Time to Update Your Client Arbitration Agreements (Pt. 1)
Many attorneys have been using the same engagement agreements for decades designating standard commercial providers such as the American Arbitration Association to resolve client disputes. In recent years some have learned the hard way that their agreements do not comply with consumer protection rules that have developed in recent years. The failure to incorporate new standards into fee agreements means not only that non-conforming provisions will be deemed unenforceable. In some cases attorneys will find that their arbitration agreements are wholly unenforceable.
In the past twenty years arbitration has become associated with sharp business practices in an era of consumer protection. Consumer financial services companies, manufacturers and distributors of consumer goods and other businesses sought to control consumer liability claims through mass distribution of adhesive dispute resolution provisions. These arbitration clauses sought to systematically refer ordinary "small claims court" consumer complaints to arbitration tribunals that were originally founded to resolve commercial disputes pursuant to arms-length contract arbitration clauses.
Initially, courts followed the traditional path of upholding such provisions in light of precedent and strong policies supporting contract arbitration under the Federal Arbitration Act. However, over the long term, courts and legislatures had difficulty reconciling the mass referral of consumer claims to arbitration with principles of due process. Increasingly the practice of funneling consumer disputes into non-judicial forums originally created for sophisticated business persons were found to be substantively or procedurally unconscionable by the courts. Legislatures followed with restrictions and disclosure requirements designed to protect consumers from being herded into arbitration without adequate advance warning and consent.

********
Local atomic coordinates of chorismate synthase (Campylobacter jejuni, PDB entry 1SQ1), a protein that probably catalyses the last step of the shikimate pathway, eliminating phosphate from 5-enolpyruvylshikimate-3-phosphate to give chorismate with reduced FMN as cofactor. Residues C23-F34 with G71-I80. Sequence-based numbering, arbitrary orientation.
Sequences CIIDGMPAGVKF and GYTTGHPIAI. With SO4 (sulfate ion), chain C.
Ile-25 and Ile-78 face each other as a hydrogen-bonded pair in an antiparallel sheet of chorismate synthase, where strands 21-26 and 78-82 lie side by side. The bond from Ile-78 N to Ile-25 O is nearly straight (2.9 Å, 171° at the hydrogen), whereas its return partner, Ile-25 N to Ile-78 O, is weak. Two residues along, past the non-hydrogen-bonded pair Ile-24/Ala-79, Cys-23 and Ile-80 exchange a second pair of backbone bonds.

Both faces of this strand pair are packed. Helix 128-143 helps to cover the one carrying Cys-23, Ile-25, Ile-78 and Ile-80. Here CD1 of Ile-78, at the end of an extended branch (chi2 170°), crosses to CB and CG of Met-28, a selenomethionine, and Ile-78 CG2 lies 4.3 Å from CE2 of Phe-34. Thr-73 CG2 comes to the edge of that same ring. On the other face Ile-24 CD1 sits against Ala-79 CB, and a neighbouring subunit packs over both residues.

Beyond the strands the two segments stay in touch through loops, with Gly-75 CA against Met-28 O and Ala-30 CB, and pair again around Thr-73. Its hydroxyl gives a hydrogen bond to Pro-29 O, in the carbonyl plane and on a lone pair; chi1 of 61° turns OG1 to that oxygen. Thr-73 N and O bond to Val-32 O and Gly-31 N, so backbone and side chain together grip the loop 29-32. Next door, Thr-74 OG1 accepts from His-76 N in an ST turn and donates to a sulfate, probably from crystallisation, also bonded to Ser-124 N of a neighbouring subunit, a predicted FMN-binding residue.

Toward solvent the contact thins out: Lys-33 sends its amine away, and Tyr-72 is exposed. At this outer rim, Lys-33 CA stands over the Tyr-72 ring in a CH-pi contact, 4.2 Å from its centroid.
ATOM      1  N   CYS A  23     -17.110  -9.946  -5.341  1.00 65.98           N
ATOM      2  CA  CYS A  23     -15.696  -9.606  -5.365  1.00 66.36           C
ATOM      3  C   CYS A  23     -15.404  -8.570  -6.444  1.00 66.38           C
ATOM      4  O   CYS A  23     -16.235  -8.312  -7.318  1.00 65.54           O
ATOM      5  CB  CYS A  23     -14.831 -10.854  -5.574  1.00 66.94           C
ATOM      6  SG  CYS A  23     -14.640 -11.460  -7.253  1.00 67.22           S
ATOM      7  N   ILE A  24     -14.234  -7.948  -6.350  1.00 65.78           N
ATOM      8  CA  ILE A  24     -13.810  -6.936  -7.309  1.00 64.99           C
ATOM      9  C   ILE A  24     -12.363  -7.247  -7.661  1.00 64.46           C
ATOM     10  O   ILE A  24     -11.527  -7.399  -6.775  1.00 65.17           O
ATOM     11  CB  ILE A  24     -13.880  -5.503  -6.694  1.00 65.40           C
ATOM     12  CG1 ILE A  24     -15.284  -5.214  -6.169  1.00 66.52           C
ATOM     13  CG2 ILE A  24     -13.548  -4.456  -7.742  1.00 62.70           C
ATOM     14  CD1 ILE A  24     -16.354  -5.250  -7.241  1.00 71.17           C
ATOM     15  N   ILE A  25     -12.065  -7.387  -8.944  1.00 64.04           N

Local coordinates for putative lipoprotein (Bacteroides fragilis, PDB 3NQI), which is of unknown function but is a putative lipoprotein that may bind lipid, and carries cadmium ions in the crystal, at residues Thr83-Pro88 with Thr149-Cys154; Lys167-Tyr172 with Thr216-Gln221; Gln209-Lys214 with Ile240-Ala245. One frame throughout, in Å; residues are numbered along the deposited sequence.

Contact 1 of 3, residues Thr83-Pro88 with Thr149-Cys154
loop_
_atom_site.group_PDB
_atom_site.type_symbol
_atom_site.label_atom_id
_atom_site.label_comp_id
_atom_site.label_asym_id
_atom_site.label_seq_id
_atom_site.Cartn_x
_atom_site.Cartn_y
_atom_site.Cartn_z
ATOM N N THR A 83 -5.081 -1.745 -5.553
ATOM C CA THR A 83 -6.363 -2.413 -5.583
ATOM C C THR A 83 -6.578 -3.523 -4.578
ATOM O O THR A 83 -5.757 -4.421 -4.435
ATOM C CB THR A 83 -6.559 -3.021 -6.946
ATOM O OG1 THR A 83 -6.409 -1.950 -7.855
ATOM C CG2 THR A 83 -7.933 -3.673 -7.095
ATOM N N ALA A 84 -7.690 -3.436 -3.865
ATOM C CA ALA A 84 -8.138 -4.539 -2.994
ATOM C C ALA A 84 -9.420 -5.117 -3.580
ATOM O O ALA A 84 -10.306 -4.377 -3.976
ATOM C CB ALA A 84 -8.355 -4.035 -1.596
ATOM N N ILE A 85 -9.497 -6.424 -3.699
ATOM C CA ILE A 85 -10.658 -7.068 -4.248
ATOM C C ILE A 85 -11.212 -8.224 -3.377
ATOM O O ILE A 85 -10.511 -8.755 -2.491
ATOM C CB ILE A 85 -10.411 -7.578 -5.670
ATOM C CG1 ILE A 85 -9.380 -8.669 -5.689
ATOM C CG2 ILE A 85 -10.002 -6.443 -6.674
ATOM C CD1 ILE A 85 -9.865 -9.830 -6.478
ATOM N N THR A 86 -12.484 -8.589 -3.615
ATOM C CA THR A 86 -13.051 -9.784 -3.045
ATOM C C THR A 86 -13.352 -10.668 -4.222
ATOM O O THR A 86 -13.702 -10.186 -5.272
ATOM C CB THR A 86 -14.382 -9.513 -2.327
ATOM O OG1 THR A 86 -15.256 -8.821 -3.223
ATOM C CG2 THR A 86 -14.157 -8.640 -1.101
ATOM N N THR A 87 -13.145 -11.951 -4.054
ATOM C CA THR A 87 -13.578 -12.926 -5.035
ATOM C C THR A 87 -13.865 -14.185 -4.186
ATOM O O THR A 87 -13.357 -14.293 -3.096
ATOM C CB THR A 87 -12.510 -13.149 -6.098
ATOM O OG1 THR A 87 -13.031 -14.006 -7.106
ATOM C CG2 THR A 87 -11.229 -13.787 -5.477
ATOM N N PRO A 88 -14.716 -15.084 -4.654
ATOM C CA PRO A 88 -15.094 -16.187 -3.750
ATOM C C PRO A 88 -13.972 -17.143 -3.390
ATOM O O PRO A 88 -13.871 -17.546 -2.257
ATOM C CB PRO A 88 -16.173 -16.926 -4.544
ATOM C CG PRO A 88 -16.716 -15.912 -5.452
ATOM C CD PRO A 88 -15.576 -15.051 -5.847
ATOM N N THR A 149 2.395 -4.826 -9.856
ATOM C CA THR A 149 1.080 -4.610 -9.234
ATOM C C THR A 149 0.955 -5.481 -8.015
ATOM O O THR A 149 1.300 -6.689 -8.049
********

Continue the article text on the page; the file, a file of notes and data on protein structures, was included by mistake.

Lawyers as Providers of Consumer Services
The practice of law is a highly regulated field with numerous fiduciary disclosure requirements the most comprehensive consisting of the so-called "informed consent" doctrine embodied in ABA Model Rule 1.4. Model Rule 1.5 (b) (5) provides: :A lawyer shall explain a matter to the extent reasonably necessary to permit the client to make informed decisions regarding the representation."
Arbitration agreements in attorney legal service agreements are common. However, the level of discussion of these provisions at client intake meetings is typically minimal in light of the usual focus of attention on the engagement. Prudent lawyers highlight the critical provisions regarding waiver of the right to proceed in court in bold type in their fee agreements and/or require the client to initial the arbitration provisions. In theory, the regulatory framework necessary to ensure informed consent and thus due process in agreeing to arbitration already exists in light of the rules of professional conduct applicable to attorneys practicing in all states.
As a result, many attorneys are likely not aware that, though providers of consumer services, they are not immune from a growing body of legislation and arbitral rules that govern consumer arbitration.
[Editor's Note: This is the first of a three-part series from Ed Donohue on this topic]
- Accountant Ethics
- Age Discrimination
- Aiding and Abetting
- At Issue Doctrine
- Attorney Client Privilege
- Attorney Fees
- Attorneys' Fees
- California Code of Civil Procedure section 1032
- California Court of Appeal
- California Supreme Court
- Case Updates
- Class Action
- Client Communication
- Confidential Information
- Conflicts of Interest
- Disciplinary Decisions
- Federal Rules of Civil Procedure
- Firm Breakup
- Lawyer Ethics and Professional Responsibility
- Legal Ethics
- Legal Malpractice
- New York
- Real Estate Broker Breach of Fiduciary Duty
- Real Estate Broker Dual Agency
- Rules of Professional Conduct
- Sale of Law Practice
- Social Media
- Standard of Care
- Unfinished business
- Virtual Law Practice